Number of employees that work from home is expected to double
With many people now working from home due to the coronavirus, some two thirds of employers in a recent survey say that homer workers are more or as productive as when they were in the workplace.
The survey by the Chartered Institute of Personnel and Development (CIPD) shows the shift to home working over the pandemic has been a positive experience for most employers, with employees experiencing better work-life balance (cited by 61 percent of employers), enhanced employee collaboration (43 percent) and improved focus (38 percent).
And employers now expect the proportion of their workforce that works from home regularly to double to 37 percent of the workforce on average after the crisis is over, compared to the pre-pandemic incidence average of 18 percent.
Organisations also predict the proportion of the workforce that works from home all the time to more than double to 22 percent, compared to nine percent before the crisis.
The CIPD says that overall, 28 percent of employers report that the increase in home working has boosted productivity, with another 37 percent saying it has not impacted productivity levels. Only 28 percent of employers reported a decrease in productivity.
“The step-change shift to home working to adapt to lockdowns has taught us all a lot about how we can be flexible in ways of working in the future. This should be a catalyst to change long held paradigms and beliefs about work for the benefit of many,” according to Peter Cheese, CEO of CIPD.
“Employers have learnt that, if supported and managed properly, home working can be as productive and innovative as office working and we can give more opportunity for people to benefit from better work-life balance. This can also help with inclusion and how we can create positive work opportunities across our economies,” he said.
“But it doesn’t suit everyone and increasingly organisations will have to design working arrangements around people’s choice and personal preference over where and when they would like to work, whilst also meeting the needs of the business,” Cheese said.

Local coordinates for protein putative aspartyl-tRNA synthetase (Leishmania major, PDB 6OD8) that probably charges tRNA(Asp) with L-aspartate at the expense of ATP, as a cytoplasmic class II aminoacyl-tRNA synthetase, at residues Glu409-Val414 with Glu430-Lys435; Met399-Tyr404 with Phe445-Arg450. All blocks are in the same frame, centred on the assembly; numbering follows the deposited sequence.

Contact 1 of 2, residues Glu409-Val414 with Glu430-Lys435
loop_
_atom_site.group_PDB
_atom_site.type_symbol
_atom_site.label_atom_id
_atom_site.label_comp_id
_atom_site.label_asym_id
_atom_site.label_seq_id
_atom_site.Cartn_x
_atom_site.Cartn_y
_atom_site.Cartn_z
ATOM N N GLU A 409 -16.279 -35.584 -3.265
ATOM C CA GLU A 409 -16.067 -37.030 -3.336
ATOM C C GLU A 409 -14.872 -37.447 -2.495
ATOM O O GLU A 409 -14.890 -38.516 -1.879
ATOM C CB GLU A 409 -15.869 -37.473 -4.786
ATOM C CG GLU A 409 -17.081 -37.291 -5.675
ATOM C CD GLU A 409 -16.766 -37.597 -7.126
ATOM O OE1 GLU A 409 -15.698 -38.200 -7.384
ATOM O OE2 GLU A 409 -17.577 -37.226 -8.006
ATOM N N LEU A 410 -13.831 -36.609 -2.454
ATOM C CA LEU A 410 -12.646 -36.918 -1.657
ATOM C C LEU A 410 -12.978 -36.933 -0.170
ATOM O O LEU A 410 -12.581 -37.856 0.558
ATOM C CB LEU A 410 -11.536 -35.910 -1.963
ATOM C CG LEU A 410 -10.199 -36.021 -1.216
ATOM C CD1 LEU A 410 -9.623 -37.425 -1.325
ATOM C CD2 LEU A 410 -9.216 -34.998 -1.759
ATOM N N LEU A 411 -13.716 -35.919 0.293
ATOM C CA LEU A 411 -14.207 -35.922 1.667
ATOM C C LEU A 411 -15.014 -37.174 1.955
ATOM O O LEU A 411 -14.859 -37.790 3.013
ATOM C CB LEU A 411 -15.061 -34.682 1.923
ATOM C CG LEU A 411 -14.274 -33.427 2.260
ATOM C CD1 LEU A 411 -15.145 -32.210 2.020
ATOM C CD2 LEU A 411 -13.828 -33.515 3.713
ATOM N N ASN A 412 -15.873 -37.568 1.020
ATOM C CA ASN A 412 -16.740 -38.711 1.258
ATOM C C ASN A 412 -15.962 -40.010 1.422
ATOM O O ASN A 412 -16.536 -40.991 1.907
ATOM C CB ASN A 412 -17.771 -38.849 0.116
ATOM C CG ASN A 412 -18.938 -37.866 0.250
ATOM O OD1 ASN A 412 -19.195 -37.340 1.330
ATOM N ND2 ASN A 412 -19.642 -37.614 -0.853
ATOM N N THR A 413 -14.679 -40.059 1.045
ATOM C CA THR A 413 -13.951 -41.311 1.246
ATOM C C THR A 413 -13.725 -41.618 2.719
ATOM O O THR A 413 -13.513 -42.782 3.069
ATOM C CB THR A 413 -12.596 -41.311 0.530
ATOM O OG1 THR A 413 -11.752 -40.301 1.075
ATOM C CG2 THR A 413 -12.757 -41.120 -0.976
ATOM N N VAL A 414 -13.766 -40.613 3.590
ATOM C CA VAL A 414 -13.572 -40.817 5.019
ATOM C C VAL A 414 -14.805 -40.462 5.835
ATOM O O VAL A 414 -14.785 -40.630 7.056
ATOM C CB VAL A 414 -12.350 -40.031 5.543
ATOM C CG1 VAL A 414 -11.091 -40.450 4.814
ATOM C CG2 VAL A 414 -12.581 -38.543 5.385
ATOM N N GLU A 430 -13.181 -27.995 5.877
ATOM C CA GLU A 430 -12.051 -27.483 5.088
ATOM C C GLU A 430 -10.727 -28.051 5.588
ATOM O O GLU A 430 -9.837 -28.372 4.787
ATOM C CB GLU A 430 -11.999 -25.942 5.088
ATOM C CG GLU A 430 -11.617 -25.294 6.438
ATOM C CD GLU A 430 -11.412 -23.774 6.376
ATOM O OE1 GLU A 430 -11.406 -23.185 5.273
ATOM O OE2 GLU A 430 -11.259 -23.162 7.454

But there are also some negatives to working from home. The research noted the challenges of managing home workers with employers highlighting reduced staff mental wellbeing (47 percent), problems with staff interaction/co-operation (36 percent) and difficulties with line managing home workers (33 percent) and monitoring their performance (28 percent).
Nonetheless, the CIPD research titled Embedding New Ways of Working , based on a survey of more than 1,000 employers and 12 in-depth organisation case studies, shows benefits far outweigh challenges.
In fact a large majority of employers intend to introduce or expand the use of home working once the crisis is over.
But other forms of flexible working for employees who are unable to work from home are far less likely to get the nod — including annualized hours, term-time working, compressed hours or job sharing.
This kind of thinking should be avoided according to Cheese.
“Employers will also have to redouble efforts to introduce flexible working arrangements for staff unable to work from home otherwise they will increasingly have a two-tier workforce of those who have opportunity to benefit from home working and flexibility and those who don’t,” Cheese said.
“It is often essential workers and lower paid front line staff who are not able to work from home and it is crucial these workers are not left behind when we think about flexible working. Making the right to request flexible working a day one right would support the uptake of a wider range of flexible working beyond home working,” he said.
The biggest challenges reported by employers include the unsuitability of jobs to be done from home (48 percent), reduced well-being among staff (47 percent), reduced staff interaction (36 percent) and the effectiveness of line management of home-based workers (33 percent).
Overall, about third of employers say they expect to introduce new forms of flexible working or increase the uptake of existing flexible working arrangements more widely, once lockdown restrictions end. Where changes are planned, working from home regularly (70 percent) or all the time (45 percent) are most commonly cited, followed by part-time working (40 percent), flexi-time (39 percent) and compressed hours (25 percent).